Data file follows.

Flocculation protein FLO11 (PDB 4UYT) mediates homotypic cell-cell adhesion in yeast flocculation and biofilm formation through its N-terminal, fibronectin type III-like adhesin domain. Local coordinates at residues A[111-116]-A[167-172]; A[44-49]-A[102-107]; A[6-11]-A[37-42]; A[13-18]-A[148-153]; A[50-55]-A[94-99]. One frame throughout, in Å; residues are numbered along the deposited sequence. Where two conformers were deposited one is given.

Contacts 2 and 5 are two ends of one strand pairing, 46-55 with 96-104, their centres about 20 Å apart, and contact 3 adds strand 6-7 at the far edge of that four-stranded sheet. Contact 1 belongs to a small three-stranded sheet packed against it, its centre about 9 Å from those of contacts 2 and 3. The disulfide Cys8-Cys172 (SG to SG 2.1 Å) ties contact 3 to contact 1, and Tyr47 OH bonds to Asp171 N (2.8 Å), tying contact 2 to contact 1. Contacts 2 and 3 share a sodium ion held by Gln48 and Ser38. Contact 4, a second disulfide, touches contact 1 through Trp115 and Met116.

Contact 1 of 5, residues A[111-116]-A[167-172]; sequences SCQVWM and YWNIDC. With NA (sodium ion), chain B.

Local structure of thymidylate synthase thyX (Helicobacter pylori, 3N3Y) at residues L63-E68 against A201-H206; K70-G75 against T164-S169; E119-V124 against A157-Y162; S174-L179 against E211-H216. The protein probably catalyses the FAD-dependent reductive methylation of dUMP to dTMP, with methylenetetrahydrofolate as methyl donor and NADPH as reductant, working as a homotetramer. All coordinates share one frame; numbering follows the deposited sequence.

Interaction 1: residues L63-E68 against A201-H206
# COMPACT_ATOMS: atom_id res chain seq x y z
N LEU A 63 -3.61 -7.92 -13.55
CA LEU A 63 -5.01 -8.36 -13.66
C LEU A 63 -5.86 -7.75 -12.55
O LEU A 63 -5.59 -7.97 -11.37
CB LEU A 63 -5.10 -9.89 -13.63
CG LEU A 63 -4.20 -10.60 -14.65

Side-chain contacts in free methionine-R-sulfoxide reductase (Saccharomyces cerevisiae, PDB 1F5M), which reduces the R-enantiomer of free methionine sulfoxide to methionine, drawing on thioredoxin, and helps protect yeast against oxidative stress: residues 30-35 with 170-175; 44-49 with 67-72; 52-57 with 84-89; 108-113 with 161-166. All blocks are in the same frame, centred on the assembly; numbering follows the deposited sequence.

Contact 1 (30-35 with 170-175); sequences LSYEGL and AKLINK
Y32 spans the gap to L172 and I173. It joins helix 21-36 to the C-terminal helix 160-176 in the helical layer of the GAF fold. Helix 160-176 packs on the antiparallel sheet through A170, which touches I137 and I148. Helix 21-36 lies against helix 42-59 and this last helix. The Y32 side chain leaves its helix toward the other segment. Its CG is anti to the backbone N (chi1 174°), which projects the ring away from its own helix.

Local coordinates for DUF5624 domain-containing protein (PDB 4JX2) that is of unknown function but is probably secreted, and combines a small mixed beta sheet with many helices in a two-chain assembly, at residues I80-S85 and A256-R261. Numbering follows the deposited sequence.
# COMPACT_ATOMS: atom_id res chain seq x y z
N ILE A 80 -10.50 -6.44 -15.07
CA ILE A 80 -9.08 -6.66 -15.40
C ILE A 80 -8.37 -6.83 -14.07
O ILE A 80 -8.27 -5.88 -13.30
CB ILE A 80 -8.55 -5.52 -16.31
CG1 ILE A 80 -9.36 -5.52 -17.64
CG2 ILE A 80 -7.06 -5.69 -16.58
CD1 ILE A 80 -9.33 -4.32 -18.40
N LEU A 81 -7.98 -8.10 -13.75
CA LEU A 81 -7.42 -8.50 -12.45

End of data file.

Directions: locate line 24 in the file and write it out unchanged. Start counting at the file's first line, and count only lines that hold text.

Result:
CG2 ILE A 80 -7.06 -5.69 -16.58